DESH BALASUBRAMANIAM is a young poet. He was born in Sri Lanka and grew up in both the war torn Northern and Eastern provinces. He fled to New Zealand at the age of thirteen with his family on humanitarian asylum. His work has appeared in Mascara Literary Review, Blackmail Press, Lines Magazine, The Big Issue, Blue Giraffe, Electronic Poetry Network, Sunday Times (Sri Lanka) Online, Auckland Poetry and further work will appear in the next editions of Overland and Indigo Dream Anthology – And Again Last Night. He is currently working on his first poetry collection.

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       At six


       ––1

       Dressed in flared pants,
       a broom that swept the floor
       Each step. Rolled up sleeves
       ––James Dean of west
       (whom I never knew) or
       Rajini of east,
       his flick across the mane.
       At six, days were rather shades of green
                     I remain held in the same shirt––
       With a hat, oriental rings
                     a carved smile
       Mischievous––a lover once said (those
       who blossomed after evening sun).
       Roamed free
       in a land of war
       Carrying a curious nose
       thirsty hunger
                     leverage to raise my trodden
       Dusty alleys rained
       with yellow oleander––
                     her scented bosoms.
       even a boy felt love
       in a minor’s beat
       Neighbour’s sister’s best friend’s friend, who
       Ate the forbidden fruit of luckynut
                     ––in vain of her smuggled heart
       foot pump in her throat, the long tube
       Five hour journey to stop the bird in flight
       resembling the vows of village wedding (without
       dancing of drums).
       “Learn to swim” my uncle screamed
       threw me into the temple river
                     tied to two dried coconuts
       Catapult shots at the grey langurs
                     Their black faced anger
       Stole an Alice-band for my Islamic sweetheart
       my first year at school
                     procrastinated on an interracial marriage
       Long division rather left me
       with undivided headaches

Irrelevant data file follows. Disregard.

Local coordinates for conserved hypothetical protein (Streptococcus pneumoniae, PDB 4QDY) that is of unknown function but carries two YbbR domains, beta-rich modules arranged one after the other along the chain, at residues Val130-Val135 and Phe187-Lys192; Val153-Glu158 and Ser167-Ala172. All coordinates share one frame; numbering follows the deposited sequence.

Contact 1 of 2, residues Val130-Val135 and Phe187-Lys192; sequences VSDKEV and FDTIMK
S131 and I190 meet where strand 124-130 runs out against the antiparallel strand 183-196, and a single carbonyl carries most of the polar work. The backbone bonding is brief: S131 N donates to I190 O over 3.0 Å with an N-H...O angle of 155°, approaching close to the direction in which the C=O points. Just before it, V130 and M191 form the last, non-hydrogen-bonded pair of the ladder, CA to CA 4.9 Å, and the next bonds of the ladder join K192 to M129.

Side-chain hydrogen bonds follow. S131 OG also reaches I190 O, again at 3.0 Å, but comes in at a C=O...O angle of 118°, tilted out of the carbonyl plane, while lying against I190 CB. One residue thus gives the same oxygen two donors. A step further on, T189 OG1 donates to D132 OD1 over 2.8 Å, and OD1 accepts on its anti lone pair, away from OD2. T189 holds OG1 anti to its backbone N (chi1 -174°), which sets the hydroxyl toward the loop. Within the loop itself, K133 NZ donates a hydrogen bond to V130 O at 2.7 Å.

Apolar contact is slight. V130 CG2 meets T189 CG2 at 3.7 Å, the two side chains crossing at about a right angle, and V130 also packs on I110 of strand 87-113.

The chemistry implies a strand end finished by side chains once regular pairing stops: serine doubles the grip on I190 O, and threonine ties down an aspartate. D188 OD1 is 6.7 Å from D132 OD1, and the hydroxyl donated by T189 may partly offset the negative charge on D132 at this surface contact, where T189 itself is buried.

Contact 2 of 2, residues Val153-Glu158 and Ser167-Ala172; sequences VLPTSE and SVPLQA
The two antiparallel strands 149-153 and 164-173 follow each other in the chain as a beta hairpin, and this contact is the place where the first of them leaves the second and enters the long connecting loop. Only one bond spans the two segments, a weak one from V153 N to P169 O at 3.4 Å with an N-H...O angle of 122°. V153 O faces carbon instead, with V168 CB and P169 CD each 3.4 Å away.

I preferred chasing turtles in the sand
       And not my visits to ganja addicted
       tailor
                     ––the unfriendly zipper
       My boyhood screams,
       circumcision by the pants maker––
       Flared.
       Midnight runs through the fields
       where they lay broken their past
       Burning light
                     ––to prove manhood
       In childish years.
       Chasing the venomless viper
       coiled in the arch of window
       My father’s discipline
                     To stand on stature of a teak chair
       speech of apology to the house
       While gaze of grandfather
       held within a four sided frame, in black,
       incense raised in garland
                     ––the white washed walls


       ––2

       How seasons altered
                     monsoon without rain
       fade in leaves of forgotten history
       She came,
       dressed in copper green
                     ––violin of dissonance
       eyes that rolled in throw of dice
       Those stories of old women
       told at night beneath the banyan trees

       unknown to her name
       some called it fate, others
       Liberator’s cousin.
       charcoal smeared
       painted our lives on slaked lime walls
       on hand drawn floors
       up in the moonless sky
       hanging rags in power-less lines
       in rivers that ran to tell the sea
                     Leaving her Mona Lisa stray on the streets

       Since––I never stare,
                     nor hold red in my hand

                     my portraits remain without…